As with every other team in the MLS, we recently finished an 8-10 day break in our league schedule. Different teams handle this in different ways but many give their players and coaches some much needed time off. This is what we did. After a grueling schedule of league and Canadian Cup games in May, we all took an extended and much needed break. This is the perfect time to catch up on rest and recover physically from travel stress, injuries and overtraining syndromes. It’s also the perfect time to catch up on life (we even had one player get married and another engaged!).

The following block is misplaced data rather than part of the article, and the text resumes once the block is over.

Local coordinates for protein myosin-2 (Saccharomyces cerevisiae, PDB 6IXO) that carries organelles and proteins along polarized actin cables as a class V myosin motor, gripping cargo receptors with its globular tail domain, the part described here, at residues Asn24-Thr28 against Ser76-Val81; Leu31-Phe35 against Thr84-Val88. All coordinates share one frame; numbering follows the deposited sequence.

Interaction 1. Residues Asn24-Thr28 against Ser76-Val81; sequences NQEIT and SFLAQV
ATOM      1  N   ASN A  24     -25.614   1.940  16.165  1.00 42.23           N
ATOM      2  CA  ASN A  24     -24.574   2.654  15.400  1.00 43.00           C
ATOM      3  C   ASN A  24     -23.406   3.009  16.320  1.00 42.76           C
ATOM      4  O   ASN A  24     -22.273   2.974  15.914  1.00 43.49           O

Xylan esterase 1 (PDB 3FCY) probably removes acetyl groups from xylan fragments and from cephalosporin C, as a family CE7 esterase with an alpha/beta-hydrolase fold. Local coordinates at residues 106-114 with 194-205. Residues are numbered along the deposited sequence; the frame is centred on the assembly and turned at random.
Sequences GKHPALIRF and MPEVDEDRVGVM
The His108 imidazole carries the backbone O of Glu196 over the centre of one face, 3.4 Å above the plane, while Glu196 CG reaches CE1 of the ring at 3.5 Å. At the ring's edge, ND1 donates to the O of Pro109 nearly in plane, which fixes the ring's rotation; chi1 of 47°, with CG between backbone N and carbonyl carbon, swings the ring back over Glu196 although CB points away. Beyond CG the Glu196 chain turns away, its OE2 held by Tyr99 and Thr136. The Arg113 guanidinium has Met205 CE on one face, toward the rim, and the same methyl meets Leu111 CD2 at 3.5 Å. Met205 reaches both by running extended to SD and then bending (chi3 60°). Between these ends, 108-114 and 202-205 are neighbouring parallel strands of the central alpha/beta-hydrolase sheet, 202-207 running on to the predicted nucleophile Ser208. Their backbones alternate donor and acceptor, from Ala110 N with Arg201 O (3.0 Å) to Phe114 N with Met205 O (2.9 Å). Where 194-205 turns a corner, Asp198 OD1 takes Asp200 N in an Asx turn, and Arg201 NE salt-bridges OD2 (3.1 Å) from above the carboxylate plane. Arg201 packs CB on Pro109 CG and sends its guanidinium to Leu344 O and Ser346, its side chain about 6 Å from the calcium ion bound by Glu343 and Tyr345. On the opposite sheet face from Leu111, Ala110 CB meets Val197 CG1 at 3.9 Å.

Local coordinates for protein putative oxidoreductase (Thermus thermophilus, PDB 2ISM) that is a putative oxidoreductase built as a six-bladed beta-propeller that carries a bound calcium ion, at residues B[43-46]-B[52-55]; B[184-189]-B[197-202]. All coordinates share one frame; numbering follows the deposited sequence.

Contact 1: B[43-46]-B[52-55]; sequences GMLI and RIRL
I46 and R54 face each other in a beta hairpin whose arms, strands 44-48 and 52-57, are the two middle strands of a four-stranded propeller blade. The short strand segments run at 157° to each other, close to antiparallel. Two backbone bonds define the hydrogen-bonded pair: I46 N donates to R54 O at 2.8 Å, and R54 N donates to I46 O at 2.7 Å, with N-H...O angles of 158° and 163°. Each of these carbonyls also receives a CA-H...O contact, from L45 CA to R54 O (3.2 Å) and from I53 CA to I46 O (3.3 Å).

But the reality is that it’s also likely to come with some detraining. Detraining is when gains from prior training occur as a result of reductions or cessation of volume, intensity, frequency of particular stimulus type. With this, one has to way the pros with the cons and what level of detraining you’re willing to accept for the accompanying positive effects of physical and mental?rejuvenation. Likewise, you need to understand that the decay of physical capacities are not all the same. Strength can be maintained quite well with little to no stimulus for relatively long periods of time as long as maintenance stimuli are provided. Aerobic capacities however can see drop-offs almost immediately. Because the ‘half -lives’ of each biomotor ability differs and there are also differing windows for recovery and adaptation, understanding the timeframes associated with detraining can and should dictate frequency of the application of a given training stimulus. For a detailed timeline on detraining time frames check out this prior blog entry (note that the times are for complete?cessation?of training).
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